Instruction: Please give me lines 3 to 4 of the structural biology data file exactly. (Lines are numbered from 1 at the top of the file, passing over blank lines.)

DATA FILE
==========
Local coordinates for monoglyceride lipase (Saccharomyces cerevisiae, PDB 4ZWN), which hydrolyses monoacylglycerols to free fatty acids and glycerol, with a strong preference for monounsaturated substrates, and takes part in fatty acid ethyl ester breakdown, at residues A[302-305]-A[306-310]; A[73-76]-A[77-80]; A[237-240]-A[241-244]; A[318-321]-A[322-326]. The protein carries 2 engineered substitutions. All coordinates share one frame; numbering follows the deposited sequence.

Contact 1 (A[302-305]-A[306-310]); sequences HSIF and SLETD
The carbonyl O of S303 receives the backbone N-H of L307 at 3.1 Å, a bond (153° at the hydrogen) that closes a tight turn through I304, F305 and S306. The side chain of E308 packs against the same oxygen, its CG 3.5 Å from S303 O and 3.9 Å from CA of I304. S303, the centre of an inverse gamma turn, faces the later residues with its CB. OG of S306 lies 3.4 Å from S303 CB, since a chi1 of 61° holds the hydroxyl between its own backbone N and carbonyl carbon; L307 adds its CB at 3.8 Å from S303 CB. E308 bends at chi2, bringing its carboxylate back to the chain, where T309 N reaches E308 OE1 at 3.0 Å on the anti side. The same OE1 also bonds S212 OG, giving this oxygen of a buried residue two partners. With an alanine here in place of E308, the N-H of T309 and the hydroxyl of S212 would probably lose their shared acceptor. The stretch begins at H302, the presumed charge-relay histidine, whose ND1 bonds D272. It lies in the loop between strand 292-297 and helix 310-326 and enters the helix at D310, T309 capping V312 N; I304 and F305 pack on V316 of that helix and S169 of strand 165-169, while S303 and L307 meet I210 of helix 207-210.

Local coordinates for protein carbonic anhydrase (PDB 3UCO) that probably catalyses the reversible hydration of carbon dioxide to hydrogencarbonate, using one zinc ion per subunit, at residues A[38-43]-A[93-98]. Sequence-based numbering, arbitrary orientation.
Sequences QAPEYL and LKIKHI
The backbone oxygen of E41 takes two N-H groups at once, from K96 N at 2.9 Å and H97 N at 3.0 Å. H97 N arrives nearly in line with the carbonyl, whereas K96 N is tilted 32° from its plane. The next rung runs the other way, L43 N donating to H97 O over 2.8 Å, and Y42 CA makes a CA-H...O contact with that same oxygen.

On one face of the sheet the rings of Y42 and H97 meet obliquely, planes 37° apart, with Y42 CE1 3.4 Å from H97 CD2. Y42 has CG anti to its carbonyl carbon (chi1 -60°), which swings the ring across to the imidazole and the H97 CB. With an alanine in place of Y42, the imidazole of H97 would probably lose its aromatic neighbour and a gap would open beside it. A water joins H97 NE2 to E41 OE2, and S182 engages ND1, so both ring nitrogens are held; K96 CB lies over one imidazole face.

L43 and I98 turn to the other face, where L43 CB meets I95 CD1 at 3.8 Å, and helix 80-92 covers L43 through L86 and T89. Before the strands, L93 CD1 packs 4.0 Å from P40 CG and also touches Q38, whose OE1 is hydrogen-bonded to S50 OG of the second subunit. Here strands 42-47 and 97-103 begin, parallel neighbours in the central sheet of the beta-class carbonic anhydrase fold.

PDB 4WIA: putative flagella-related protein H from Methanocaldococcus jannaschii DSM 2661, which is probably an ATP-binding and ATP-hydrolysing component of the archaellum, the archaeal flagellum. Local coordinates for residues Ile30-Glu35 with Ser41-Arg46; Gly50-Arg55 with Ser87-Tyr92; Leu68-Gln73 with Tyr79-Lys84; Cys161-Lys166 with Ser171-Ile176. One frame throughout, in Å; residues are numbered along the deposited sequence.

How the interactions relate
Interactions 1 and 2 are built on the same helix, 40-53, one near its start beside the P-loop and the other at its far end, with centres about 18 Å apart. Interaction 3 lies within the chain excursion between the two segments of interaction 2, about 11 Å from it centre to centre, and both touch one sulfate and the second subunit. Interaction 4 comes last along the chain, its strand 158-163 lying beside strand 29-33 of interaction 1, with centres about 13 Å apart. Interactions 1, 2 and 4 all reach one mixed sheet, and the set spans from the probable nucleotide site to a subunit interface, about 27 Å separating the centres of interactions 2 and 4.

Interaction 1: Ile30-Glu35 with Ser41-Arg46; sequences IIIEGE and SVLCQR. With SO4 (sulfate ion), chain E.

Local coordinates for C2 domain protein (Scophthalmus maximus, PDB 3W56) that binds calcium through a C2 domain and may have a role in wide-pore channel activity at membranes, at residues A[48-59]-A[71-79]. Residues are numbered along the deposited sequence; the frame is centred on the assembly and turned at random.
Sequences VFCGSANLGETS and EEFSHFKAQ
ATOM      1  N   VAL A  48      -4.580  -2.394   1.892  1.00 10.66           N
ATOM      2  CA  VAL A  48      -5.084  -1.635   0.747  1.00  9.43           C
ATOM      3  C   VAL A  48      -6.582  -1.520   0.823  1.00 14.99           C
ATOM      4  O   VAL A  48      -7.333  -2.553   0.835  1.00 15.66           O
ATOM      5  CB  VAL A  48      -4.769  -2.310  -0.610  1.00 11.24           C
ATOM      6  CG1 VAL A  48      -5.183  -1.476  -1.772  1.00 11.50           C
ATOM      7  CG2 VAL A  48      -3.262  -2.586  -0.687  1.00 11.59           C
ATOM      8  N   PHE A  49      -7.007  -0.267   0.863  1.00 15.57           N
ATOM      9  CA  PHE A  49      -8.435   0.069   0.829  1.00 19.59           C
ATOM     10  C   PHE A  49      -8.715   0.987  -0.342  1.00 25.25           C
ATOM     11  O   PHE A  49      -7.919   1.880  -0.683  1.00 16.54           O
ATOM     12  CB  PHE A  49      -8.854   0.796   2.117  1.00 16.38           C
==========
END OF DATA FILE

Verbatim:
The carbonyl O of S303 receives the backbone N-H of L307 at 3.1 Å, a bond (153° at the hydrogen) that closes a tight turn through I304, F305 and S306. The side chain of E308 packs against the same oxygen, its CG 3.5 Å from S303 O and 3.9 Å from CA of I304. S303, the centre of an inverse gamma turn, faces the later residues with its CB. OG of S306 lies 3.4 Å from S303 CB, since a chi1 of 61° holds the hydroxyl between its own backbone N and carbonyl carbon; L307 adds its CB at 3.8 Å from S303 CB. E308 bends at chi2, bringing its carboxylate back to the chain, where T309 N reaches E308 OE1 at 3.0 Å on the anti side. The same OE1 also bonds S212 OG, giving this oxygen of a buried residue two partners. With an alanine here in place of E308, the N-H of T309 and the hydroxyl of S212 would probably lose their shared acceptor. The stretch begins at H302, the presumed charge-relay histidine, whose ND1 bonds D272. It lies in the loop between strand 292-297 and helix 310-326 and enters the helix at D310, T309 capping V312 N; I304 and F305 pack on V316 of that helix and S169 of strand 165-169, while S303 and L307 meet I210 of helix 207-210.

Local coordinates for protein carbonic anhydrase (PDB 3UCO) that probably catalyses the reversible hydration of carbon dioxide to hydrogencarbonate, using one zinc ion per subunit, at residues A[38-43]-A[93-98]. Sequence-based numbering, arbitrary orientation.